Saturday, July 20, 2013

Stray Hearts & Four-footed Matchmakers: Annie Kimberlin

              (From The Way-Back Files: Just Cats!, May/June 2000)

       The woman didn’t move until he [Alex] was almost to her….Without hesitation, she picked up the cat in arms that were no stranger to a cat’s shape. The cat instantly butted her chin with its head and shot a satisfied smirk at Alex. Then the woman glanced over at him. Her eyes were big and gray, windows to a serious and solemn soul. But her glance was a quick one, returning immediately to the cat in her arms….  
    Alex couldn’t get the cat out of his mind….

                                                   -- Annie Kimberlin, Romeo & Julia


Not exactly the steamy bodice-ripping stuff you’d expect to find in a romance novel, is it? Then, again, Annie Kimberlin doesn’t write typical romance novels. The heroine and her against-all-odds love interest generally have to share top billing with a cat (as in Kimberlin’s latest novel, Romeo & Julia, Julia being the pregnant stray who sets everything in motion) or a dog (Lonely Hearts). And don’t look for them to meet in a glittering turn-of-the-century ballroom or on a windswept English moor either. No, her lovers find each other by pure happenstance in an animal shelter on Christmas Eve (Away in a Shelter) or out in a cold parking lot, rescuing a down-on-her-luck feline (Romeo & Julia).

“I write books about people who are obsessed with their cats and dogs,” confesses the Gahanna, Ohio writer, who currently shares her home with four dogs and a “very, very fat” black-and-white cat named Tiggero. Her work has been described as a cross between James Herriot’s All Creatures Great and Small books and Jan Karon’s Father Tim novels with their host of quirky, colorful characters. “And that sounds sort of eccentric, but for me, cats and dogs are a part of life. I have had cats and/or dogs since I was three. To not have a cat or dog in my life would be beyond comprehension – it would be like someone telling me to imagine a life without sunshine.”

So strong is this feeling for animals, it’s the most natural thing imaginable for the real-life cats and dogs she has known to come miaowing and woofing their way into her books. Julia -- who brings Liz, the divorced librarian, and Alex, the hunk-with-a-heart-of-gold bus driver, together– is based on a stray kitten who ambushed Kimberlin and “my sweetie, Mark,” on a raw, cold Easter Sunday. “She came running up, yelling and screaming her head off. She had a big gash on her head as if someone had kicked her.” The minute Kimberlin “picked her up, she turned on that innocent kitten charm.” They looked around for her owners, “but I will admit we didn’t knock on that many doors. We figured that whoever had had her had put that gash on her head and didn’t deserve to have her.” Akasha, the Easter Sunday waif, now lives with Kimberlin’s oldest son.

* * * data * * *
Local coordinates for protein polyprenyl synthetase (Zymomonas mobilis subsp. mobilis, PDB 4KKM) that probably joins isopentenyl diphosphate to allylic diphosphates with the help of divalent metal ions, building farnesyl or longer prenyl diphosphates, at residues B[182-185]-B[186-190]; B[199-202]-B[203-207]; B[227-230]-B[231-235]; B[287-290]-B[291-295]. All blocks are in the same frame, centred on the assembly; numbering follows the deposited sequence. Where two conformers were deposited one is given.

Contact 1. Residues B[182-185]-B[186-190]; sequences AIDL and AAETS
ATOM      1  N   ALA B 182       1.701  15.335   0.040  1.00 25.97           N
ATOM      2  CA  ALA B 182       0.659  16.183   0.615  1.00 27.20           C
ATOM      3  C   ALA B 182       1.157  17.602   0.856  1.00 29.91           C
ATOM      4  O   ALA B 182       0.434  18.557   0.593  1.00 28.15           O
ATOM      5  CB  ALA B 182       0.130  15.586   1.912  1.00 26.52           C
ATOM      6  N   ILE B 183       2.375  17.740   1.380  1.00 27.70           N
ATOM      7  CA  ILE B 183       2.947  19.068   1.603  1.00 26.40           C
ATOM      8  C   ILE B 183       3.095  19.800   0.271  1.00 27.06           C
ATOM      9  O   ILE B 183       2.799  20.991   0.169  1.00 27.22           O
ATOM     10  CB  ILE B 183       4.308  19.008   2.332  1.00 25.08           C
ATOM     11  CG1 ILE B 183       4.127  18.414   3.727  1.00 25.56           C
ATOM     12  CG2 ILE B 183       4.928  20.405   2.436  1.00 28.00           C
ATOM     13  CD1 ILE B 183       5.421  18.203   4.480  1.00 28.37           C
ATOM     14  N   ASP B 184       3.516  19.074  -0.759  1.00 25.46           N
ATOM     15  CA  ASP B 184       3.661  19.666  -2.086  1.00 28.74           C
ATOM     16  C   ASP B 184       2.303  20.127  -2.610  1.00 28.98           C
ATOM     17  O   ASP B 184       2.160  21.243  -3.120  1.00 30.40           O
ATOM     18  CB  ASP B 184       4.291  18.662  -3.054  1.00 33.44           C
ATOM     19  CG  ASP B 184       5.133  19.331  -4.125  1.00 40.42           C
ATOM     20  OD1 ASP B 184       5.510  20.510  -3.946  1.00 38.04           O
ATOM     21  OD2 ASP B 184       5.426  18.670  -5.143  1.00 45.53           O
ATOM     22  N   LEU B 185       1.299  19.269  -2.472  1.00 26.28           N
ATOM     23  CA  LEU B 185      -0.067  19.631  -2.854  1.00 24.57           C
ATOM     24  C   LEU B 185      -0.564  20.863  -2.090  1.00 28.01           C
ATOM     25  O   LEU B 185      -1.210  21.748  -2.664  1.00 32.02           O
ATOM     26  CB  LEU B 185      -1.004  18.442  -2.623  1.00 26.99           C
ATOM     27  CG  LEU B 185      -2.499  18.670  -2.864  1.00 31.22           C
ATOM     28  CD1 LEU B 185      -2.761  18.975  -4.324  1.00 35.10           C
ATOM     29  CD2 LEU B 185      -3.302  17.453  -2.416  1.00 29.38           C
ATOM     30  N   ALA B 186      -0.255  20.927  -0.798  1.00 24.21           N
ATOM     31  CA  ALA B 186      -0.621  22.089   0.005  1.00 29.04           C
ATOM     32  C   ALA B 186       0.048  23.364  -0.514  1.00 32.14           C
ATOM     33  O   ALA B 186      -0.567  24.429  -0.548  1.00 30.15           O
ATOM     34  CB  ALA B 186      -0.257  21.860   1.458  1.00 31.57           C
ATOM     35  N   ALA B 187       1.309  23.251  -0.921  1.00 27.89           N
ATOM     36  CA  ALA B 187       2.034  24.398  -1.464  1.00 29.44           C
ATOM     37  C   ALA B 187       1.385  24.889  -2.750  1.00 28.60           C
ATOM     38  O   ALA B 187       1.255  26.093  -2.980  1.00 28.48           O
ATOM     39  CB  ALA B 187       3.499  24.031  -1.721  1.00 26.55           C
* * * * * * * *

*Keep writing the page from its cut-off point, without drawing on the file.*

Then there’s Woody in Stray Hearts who’s modeled after her vet’s office cat. The real-life Woody, abandoned at a hospital in his kittenhood, is “a candy striper. And when other cats and dogs come in, he sits by their cages and purrs and keeps them company.” When one of Kimberlin’s dogs had to have its stomach pumped, Woody kept jumping up on the examination table, rubbing his head against the sick animal and purring. It was as though he “was patting my dog on the head,” she laughs, adding that her vet often jokes about Woody having been a nurse in a former life. “Here you have an incredibly nurturing cat who was found in at a hospital. When I was writing that scene in that book, he just sort of showed up. So I asked my vet, ‘Can I borrow Woody?’ And he said, ‘Sure.’”

So, in her own words and her own way, Kimberlin is managing to make others more aware of the plight of homeless cats and dogs. But she doesn’t stop there. A percentage of her royalties go to The Company of Animals Fund, an Ohio organization that gives grants to groups directly helping companion animals. For the writer, it’s just one more way to do something for the critters she loves with such passion. She puts it to me like this: “The hardest scene I ever had to write -- and why I support The Company of Animals -- is when the volunteer from Away in the Shelter looks down the runs, and there are fifty pairs of eyes staring at her, begging her to take them home….We domesticated cats and dogs, and we have a responsibility to them.”